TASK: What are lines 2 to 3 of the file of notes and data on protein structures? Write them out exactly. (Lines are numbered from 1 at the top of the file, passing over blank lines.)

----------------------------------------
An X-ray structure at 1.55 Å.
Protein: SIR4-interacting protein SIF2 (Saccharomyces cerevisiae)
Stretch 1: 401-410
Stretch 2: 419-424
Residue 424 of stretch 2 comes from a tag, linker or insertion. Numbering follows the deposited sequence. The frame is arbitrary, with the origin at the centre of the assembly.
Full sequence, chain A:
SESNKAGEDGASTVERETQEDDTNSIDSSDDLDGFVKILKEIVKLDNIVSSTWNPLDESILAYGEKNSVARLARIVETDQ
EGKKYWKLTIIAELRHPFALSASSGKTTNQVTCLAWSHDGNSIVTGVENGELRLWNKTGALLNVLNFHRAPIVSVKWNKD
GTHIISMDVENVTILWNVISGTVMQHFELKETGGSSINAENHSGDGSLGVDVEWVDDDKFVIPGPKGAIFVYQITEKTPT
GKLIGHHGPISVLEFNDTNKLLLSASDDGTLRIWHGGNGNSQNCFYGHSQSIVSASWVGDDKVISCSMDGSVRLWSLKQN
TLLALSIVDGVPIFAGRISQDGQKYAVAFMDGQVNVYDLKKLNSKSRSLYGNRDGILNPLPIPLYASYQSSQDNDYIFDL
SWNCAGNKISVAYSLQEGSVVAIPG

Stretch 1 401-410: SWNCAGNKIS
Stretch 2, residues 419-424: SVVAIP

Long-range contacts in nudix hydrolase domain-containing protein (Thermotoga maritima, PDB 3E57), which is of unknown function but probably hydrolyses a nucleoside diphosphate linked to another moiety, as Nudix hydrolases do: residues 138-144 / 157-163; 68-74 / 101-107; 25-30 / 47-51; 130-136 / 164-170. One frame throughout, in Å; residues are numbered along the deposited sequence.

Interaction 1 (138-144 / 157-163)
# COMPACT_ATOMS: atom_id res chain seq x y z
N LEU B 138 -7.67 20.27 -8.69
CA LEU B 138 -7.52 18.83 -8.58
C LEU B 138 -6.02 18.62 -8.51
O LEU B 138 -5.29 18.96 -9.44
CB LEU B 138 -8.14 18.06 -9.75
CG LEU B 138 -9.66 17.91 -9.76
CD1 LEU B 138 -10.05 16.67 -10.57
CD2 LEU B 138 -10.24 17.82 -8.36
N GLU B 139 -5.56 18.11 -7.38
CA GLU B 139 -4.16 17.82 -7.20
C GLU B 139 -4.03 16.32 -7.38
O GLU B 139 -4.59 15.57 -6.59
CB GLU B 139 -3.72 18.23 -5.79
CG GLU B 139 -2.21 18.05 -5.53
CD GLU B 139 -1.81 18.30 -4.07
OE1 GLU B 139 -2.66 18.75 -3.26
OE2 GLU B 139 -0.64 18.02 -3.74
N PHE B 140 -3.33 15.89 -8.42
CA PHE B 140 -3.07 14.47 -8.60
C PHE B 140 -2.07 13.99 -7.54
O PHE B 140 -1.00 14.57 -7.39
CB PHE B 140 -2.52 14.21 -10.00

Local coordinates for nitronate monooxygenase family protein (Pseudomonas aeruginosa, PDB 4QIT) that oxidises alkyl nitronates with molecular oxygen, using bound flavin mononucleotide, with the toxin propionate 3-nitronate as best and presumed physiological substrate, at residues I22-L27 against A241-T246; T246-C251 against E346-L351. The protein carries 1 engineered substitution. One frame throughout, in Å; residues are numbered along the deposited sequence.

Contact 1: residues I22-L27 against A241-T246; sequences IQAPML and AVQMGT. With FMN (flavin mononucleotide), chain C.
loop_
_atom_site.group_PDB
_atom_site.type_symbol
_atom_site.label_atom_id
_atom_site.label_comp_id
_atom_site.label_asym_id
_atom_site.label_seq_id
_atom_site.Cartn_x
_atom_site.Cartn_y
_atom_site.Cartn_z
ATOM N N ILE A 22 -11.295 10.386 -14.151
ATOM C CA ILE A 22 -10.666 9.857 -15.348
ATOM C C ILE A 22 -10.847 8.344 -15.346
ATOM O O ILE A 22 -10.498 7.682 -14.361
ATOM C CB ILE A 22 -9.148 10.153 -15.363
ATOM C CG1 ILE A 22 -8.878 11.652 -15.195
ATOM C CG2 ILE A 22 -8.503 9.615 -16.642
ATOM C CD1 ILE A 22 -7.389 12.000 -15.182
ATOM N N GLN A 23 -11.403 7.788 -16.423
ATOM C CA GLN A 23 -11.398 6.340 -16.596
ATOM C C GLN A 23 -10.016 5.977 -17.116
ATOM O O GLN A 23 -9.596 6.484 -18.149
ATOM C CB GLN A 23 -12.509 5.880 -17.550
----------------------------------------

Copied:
Protein: SIR4-interacting protein SIF2 (Saccharomyces cerevisiae)
Stretch 1: 401-410